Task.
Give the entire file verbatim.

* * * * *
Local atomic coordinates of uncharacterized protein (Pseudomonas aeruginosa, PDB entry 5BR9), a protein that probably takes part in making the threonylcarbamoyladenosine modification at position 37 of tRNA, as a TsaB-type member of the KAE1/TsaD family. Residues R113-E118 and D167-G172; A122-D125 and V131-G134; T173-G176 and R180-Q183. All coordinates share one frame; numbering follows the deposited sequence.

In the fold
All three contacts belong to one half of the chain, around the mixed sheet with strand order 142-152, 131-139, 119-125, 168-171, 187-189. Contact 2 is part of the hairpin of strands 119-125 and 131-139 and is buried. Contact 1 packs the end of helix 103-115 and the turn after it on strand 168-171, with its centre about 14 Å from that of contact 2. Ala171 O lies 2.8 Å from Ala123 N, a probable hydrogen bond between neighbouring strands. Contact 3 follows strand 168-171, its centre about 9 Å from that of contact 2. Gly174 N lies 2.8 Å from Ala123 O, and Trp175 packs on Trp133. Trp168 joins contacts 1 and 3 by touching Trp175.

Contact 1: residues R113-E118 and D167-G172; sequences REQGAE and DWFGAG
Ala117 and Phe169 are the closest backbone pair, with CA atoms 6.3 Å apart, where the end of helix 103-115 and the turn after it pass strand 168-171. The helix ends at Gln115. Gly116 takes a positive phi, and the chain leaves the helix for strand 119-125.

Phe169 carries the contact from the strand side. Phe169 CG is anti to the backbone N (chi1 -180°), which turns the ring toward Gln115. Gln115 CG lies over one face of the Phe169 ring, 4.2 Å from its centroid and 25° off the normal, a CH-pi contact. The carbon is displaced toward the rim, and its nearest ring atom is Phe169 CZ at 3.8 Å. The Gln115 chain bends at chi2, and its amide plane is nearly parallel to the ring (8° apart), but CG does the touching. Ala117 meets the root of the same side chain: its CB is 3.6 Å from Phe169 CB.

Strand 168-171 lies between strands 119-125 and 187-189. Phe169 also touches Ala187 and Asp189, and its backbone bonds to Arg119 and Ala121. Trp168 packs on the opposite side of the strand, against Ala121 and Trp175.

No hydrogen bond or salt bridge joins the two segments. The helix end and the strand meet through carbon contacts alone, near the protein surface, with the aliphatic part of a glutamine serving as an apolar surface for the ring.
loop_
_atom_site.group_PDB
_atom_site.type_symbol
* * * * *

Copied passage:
Local atomic coordinates of uncharacterized protein (Pseudomonas aeruginosa, PDB entry 5BR9), a protein that probably takes part in making the threonylcarbamoyladenosine modification at position 37 of tRNA, as a TsaB-type member of the KAE1/TsaD family. Residues R113-E118 and D167-G172; A122-D125 and V131-G134; T173-G176 and R180-Q183. All coordinates share one frame; numbering follows the deposited sequence.

In the fold
All three contacts belong to one half of the chain, around the mixed sheet with strand order 142-152, 131-139, 119-125, 168-171, 187-189. Contact 2 is part of the hairpin of strands 119-125 and 131-139 and is buried. Contact 1 packs the end of helix 103-115 and the turn after it on strand 168-171, with its centre about 14 Å from that of contact 2. Ala171 O lies 2.8 Å from Ala123 N, a probable hydrogen bond between neighbouring strands. Contact 3 follows strand 168-171, its centre about 9 Å from that of contact 2. Gly174 N lies 2.8 Å from Ala123 O, and Trp175 packs on Trp133. Trp168 joins contacts 1 and 3 by touching Trp175.

Contact 1: residues R113-E118 and D167-G172; sequences REQGAE and DWFGAG
Ala117 and Phe169 are the closest backbone pair, with CA atoms 6.3 Å apart, where the end of helix 103-115 and the turn after it pass strand 168-171. The helix ends at Gln115. Gly116 takes a positive phi, and the chain leaves the helix for strand 119-125.

Phe169 carries the contact from the strand side. Phe169 CG is anti to the backbone N (chi1 -180°), which turns the ring toward Gln115. Gln115 CG lies over one face of the Phe169 ring, 4.2 Å from its centroid and 25° off the normal, a CH-pi contact. The carbon is displaced toward the rim, and its nearest ring atom is Phe169 CZ at 3.8 Å. The Gln115 chain bends at chi2, and its amide plane is nearly parallel to the ring (8° apart), but CG does the touching. Ala117 meets the root of the same side chain: its CB is 3.6 Å from Phe169 CB.

Strand 168-171 lies between strands 119-125 and 187-189. Phe169 also touches Ala187 and Asp189, and its backbone bonds to Arg119 and Ala121. Trp168 packs on the opposite side of the strand, against Ala121 and Trp175.

No hydrogen bond or salt bridge joins the two segments. The helix end and the strand meet through carbon contacts alone, near the protein surface, with the aliphatic part of a glutamine serving as an apolar surface for the ring.
loop_
_atom_site.group_PDB
_atom_site.type_symbol